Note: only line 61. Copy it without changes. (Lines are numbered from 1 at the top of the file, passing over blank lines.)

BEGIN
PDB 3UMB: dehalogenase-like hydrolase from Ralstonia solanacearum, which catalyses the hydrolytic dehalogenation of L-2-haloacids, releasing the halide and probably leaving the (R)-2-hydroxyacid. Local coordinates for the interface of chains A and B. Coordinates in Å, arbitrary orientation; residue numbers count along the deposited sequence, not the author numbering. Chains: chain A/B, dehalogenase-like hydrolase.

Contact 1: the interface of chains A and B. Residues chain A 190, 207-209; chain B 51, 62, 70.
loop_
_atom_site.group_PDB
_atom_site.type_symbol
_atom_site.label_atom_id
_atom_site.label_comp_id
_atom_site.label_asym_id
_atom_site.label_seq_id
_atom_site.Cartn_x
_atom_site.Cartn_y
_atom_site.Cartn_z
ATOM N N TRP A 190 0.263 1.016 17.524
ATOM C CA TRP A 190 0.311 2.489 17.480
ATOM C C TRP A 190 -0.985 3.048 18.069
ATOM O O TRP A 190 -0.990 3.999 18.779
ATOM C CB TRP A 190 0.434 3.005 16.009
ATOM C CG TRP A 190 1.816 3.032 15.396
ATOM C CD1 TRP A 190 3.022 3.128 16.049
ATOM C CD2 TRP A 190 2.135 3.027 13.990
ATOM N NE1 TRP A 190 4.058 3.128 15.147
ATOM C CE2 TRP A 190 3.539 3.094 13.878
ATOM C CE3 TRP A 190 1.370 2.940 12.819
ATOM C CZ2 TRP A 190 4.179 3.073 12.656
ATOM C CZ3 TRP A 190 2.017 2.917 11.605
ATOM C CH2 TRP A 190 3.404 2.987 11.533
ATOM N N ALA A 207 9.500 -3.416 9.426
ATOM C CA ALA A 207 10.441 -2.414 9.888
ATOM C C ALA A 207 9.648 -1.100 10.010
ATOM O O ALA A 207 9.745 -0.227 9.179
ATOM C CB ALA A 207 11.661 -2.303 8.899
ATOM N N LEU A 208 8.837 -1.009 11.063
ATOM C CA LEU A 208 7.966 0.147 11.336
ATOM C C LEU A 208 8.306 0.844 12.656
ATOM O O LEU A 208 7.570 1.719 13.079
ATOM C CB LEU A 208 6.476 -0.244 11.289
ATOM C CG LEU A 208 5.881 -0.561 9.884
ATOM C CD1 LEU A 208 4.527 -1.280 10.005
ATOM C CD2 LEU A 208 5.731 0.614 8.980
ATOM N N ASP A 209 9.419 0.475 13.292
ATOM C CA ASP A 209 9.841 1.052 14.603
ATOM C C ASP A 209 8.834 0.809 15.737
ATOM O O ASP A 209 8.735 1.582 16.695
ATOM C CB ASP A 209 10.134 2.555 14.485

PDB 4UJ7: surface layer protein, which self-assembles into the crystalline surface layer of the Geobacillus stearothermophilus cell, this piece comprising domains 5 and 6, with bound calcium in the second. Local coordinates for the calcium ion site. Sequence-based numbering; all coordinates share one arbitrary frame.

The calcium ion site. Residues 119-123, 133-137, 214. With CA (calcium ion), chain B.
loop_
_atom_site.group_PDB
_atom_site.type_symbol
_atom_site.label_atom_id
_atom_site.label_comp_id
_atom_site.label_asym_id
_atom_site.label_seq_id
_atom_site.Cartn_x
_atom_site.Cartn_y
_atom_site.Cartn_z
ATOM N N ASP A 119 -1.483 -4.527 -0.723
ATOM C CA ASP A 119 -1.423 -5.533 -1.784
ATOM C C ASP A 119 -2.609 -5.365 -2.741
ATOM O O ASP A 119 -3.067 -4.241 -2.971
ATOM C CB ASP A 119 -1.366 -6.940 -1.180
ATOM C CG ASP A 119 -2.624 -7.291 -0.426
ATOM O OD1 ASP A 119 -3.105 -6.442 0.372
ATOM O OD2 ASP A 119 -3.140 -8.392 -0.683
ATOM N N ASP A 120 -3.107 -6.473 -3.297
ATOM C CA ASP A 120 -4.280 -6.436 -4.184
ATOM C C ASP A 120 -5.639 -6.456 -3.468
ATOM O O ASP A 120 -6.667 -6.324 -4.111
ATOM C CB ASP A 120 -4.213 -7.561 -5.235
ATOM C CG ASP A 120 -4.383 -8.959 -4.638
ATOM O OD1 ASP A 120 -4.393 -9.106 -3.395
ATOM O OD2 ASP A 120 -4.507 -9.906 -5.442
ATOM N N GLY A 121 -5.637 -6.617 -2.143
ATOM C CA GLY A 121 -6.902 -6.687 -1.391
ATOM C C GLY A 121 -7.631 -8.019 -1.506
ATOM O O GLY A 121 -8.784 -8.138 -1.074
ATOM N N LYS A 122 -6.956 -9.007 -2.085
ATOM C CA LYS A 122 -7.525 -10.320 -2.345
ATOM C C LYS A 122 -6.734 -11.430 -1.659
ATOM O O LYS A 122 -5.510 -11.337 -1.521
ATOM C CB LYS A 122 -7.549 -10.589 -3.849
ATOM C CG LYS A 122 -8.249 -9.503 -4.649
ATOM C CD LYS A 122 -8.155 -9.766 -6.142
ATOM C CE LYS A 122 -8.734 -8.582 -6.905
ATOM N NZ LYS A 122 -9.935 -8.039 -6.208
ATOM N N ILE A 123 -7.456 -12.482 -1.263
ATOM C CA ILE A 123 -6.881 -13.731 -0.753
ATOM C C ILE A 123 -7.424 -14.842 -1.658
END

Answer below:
ATOM C CB ASP A 119 -1.366 -6.940 -1.180